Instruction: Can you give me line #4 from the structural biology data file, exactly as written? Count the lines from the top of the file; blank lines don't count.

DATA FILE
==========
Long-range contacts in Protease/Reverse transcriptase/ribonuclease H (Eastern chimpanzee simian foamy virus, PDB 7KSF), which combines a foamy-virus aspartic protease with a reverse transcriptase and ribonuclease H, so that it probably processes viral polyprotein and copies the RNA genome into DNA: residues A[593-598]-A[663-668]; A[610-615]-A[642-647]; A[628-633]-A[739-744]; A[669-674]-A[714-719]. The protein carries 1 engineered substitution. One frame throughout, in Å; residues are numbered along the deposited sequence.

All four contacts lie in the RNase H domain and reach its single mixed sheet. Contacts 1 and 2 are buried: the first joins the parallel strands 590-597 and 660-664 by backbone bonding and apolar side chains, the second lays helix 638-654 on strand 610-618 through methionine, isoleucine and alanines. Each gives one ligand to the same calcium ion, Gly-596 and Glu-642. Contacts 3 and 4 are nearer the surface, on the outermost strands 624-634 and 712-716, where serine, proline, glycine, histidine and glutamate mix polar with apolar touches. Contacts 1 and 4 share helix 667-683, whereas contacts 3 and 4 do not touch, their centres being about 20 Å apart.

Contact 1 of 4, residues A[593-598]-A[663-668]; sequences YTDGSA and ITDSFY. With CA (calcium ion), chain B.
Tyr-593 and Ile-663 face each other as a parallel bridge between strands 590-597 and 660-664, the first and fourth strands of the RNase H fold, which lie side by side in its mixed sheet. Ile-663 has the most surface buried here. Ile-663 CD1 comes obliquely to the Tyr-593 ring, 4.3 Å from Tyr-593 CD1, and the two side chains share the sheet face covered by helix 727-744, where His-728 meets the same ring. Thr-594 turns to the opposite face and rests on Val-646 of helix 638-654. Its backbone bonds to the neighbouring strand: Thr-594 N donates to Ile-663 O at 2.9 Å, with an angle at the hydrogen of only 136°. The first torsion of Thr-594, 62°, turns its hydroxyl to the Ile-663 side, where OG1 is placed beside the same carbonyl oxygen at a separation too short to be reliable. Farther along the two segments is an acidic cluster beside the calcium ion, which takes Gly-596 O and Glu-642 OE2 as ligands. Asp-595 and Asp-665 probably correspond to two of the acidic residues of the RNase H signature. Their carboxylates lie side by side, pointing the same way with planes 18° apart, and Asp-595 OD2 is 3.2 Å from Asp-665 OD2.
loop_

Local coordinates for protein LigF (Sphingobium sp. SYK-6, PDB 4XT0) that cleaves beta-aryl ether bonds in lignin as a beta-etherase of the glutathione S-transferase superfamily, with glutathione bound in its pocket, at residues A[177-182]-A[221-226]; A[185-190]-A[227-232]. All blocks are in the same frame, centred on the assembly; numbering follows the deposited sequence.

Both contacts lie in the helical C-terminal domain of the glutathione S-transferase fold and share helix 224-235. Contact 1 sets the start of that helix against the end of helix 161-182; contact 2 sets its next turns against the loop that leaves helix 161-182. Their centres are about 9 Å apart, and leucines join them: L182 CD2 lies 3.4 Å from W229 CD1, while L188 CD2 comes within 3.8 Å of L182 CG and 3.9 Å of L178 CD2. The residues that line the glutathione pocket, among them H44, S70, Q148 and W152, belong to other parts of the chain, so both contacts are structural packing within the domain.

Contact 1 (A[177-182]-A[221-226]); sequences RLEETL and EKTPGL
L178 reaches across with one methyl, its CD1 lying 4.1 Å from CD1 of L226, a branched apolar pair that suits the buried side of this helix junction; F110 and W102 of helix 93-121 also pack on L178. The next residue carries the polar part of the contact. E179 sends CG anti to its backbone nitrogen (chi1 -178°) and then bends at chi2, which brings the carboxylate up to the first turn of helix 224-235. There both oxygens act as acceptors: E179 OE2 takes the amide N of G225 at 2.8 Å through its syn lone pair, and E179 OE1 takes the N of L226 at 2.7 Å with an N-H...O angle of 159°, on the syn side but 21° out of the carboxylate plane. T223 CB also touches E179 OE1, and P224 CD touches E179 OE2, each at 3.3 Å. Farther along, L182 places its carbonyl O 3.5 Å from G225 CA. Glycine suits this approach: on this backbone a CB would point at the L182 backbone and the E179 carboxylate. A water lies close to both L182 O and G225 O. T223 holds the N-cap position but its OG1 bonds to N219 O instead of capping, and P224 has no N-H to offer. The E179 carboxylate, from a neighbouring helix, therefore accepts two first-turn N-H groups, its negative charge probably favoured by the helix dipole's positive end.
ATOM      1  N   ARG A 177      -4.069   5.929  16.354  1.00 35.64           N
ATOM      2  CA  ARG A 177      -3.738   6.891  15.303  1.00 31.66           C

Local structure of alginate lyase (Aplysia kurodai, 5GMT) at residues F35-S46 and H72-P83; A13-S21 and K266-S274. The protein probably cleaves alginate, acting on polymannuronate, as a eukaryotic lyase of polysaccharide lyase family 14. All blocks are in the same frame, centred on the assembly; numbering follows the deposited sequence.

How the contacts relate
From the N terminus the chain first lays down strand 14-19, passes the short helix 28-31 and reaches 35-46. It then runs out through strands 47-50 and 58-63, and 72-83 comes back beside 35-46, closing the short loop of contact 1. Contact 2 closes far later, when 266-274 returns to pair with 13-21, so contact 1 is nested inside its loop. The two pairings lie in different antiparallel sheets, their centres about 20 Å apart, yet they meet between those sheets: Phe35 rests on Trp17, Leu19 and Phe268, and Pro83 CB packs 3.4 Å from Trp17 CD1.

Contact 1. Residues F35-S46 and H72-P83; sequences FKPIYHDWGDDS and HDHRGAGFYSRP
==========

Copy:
Tyr-593 and Ile-663 face each other as a parallel bridge between strands 590-597 and 660-664, the first and fourth strands of the RNase H fold, which lie side by side in its mixed sheet. Ile-663 has the most surface buried here. Ile-663 CD1 comes obliquely to the Tyr-593 ring, 4.3 Å from Tyr-593 CD1, and the two side chains share the sheet face covered by helix 727-744, where His-728 meets the same ring. Thr-594 turns to the opposite face and rests on Val-646 of helix 638-654. Its backbone bonds to the neighbouring strand: Thr-594 N donates to Ile-663 O at 2.9 Å, with an angle at the hydrogen of only 136°. The first torsion of Thr-594, 62°, turns its hydroxyl to the Ile-663 side, where OG1 is placed beside the same carbonyl oxygen at a separation too short to be reliable. Farther along the two segments is an acidic cluster beside the calcium ion, which takes Gly-596 O and Glu-642 OE2 as ligands. Asp-595 and Asp-665 probably correspond to two of the acidic residues of the RNase H signature. Their carboxylates lie side by side, pointing the same way with planes 18° apart, and Asp-595 OD2 is 3.2 Å from Asp-665 OD2.